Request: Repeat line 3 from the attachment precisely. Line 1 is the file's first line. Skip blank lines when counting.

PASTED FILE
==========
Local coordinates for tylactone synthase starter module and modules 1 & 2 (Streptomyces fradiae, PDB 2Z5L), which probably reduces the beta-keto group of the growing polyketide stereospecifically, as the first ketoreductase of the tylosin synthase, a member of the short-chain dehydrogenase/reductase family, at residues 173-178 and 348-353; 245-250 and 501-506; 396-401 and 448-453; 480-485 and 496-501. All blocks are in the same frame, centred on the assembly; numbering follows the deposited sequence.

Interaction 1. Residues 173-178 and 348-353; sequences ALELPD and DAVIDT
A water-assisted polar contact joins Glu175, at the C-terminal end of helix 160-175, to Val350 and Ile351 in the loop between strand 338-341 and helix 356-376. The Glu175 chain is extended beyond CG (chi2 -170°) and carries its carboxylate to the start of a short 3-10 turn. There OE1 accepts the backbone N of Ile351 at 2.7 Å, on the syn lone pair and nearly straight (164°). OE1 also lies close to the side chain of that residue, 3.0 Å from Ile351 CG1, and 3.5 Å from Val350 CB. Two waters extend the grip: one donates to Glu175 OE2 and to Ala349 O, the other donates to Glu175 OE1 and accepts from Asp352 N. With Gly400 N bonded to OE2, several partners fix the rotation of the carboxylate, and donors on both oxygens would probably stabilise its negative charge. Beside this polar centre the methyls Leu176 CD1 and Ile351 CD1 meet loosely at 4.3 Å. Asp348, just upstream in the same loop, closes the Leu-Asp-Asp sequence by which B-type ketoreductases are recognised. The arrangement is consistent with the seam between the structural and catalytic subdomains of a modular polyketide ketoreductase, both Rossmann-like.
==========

A water-assisted polar contact joins Glu175, at the C-terminal end of helix 160-175, to Val350 and Ile351 in the loop between strand 338-341 and helix 356-376. The Glu175 chain is extended beyond CG (chi2 -170°) and carries its carboxylate to the start of a short 3-10 turn. There OE1 accepts the backbone N of Ile351 at 2.7 Å, on the syn lone pair and nearly straight (164°). OE1 also lies close to the side chain of that residue, 3.0 Å from Ile351 CG1, and 3.5 Å from Val350 CB. Two waters extend the grip: one donates to Glu175 OE2 and to Ala349 O, the other donates to Glu175 OE1 and accepts from Asp352 N. With Gly400 N bonded to OE2, several partners fix the rotation of the carboxylate, and donors on both oxygens would probably stabilise its negative charge. Beside this polar centre the methyls Leu176 CD1 and Ile351 CD1 meet loosely at 4.3 Å. Asp348, just upstream in the same loop, closes the Leu-Asp-Asp sequence by which B-type ketoreductases are recognised. The arrangement is consistent with the seam between the structural and catalytic subdomains of a modular polyketide ketoreductase, both Rossmann-like.